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Kyrgyzstan: No justice for human rights defender Azimjan Askarov
Kyrgyzstan: No justice for human rights defender Azimjan Askarov

International Partnership for Human Rights (IPHR) deeply regrets the failure to ensure justice for human rights defender Azimjan Askarov in Kyrgyzstan. At the retrial against the defender that ended today, the court upheld his conviction on all counts and his life sentence, which was handed down following a flawed 2010 investigation and trial.

“It is extremely disturbing that the court failed to use this retrial as an opportunity to rectify the earlier miscarriage of justice in Azimjan Askarov’s case,” said Brigitte Dufour, IPHR Director. She continued: “It is now crucial that the international community continues to insist on justice for Askarov, in accordance with the conclusions of the UN Human Rights Committee in his case.”

An ethnic Uzbek, Azimjan Askarov was arrested in June 2010 for his alleged involvement in events that resulted in the death of a police officer during the inter-ethnic violence that took place in southern Kyrgyzstan that month. In September 2010, he was found guilty on numerous charges, including participation in mass disturbances, incitement of ethnic hatred, and complicity in murder and sentenced to life imprisonment.

In a decision adopted in March 2016, the UN Human Rights Committee concluded that Askarov had been arbitrarily detained, tortured and denied fair trial rights. It requested that he be immediately released, his conviction quashed and, if necessary, that a new trial be held subject to the principles of a fair trial, presumption of innocence and other procedural safeguards. Following this decision, Kyrgyzstan’s Supreme Court reviewed the case. However, it failed to release Askarov and repeal his conviction and instead sent the case back for retrial at the appeals level. The retrial began at Chui Regional Court on 4 October 2016, with Askarov’s conviction by a local court still standing.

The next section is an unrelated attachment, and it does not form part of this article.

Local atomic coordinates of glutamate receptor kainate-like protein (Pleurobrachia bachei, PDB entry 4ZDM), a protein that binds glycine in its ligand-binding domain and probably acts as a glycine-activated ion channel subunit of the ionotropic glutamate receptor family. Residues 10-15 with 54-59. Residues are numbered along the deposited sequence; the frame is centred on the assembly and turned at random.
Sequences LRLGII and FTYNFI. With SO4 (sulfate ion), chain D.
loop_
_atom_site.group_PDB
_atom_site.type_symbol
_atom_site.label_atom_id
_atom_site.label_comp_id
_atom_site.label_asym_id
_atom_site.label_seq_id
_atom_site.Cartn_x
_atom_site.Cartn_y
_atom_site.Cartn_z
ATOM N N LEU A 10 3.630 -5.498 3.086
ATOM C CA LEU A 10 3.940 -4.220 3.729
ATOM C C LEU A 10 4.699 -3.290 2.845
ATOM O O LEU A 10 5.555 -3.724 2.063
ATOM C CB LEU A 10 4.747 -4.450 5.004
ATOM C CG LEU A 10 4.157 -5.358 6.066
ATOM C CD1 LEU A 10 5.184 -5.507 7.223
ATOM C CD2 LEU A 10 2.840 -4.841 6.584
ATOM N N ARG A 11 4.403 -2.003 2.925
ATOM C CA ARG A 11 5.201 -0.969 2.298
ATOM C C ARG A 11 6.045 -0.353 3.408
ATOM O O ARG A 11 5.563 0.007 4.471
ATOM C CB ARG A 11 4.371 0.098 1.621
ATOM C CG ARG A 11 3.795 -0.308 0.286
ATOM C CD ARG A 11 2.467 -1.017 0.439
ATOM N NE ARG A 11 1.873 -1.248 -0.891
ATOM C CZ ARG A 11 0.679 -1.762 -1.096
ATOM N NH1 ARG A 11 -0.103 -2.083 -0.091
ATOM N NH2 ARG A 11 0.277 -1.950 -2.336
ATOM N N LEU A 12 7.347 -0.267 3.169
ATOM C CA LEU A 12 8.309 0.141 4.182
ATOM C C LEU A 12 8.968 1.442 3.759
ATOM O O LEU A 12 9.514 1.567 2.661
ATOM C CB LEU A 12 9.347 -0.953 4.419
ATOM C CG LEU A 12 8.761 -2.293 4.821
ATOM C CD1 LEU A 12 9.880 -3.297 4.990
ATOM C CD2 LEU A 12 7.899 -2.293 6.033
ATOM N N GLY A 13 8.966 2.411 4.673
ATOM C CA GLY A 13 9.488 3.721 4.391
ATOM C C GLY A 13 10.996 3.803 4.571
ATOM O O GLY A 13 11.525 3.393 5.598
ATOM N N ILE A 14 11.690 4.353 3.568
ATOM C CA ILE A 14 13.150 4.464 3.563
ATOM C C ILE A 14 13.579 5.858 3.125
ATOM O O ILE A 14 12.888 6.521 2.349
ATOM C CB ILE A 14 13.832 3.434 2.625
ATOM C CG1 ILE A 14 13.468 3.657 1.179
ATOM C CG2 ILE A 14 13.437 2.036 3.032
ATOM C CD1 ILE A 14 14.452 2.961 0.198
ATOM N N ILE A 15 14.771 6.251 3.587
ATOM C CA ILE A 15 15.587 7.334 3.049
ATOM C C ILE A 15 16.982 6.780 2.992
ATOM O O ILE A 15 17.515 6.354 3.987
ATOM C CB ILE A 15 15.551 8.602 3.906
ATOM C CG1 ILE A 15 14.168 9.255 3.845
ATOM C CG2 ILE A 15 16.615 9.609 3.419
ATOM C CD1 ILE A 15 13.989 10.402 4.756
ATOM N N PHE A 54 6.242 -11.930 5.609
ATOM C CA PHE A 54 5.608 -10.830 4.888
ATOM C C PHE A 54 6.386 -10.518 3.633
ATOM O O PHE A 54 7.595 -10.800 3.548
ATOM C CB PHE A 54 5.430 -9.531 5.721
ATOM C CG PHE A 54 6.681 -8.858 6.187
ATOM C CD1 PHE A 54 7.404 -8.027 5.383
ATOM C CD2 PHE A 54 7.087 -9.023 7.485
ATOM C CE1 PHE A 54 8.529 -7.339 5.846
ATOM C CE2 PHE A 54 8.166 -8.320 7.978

At the beginning of the retrial, Askarov’s lawyers requested again that his initial conviction be quashed and a new investigation be carried out, in accordance with the Human Rights Committee’s conclusions. The court rejected this request and the trial went ahead on the basis of the results of the 2010 investigation, which was characterized by numerous due process violations. When speaking at the retrial, Azimjan Askarov described in detail how he was tortured and threatened during the 2010 investigation in an attempt to force him to confess. Askarov stressed that he believes that he was arrested and charged in retaliation for his human rights work, an impression that is shared by human rights NGOs. His work included efforts to document torture and other unlawful actions by local law enforcement authorities, as well as human rights violations perpetrated in his home community during the 2010 inter-ethnic violence.

“It is of outmost concern that the allegations that Azimjan Askarov was tortured in pre-trial detention have not been properly investigated and that the court ignored the possibility that he was targeted for his human rights work,” said Brigitte Dufour, IPHR Director. She continued: “What is more: He was again presumed guilty despite the lack of any credible evidence of his guilt, in serious violation of international fair trial standards.”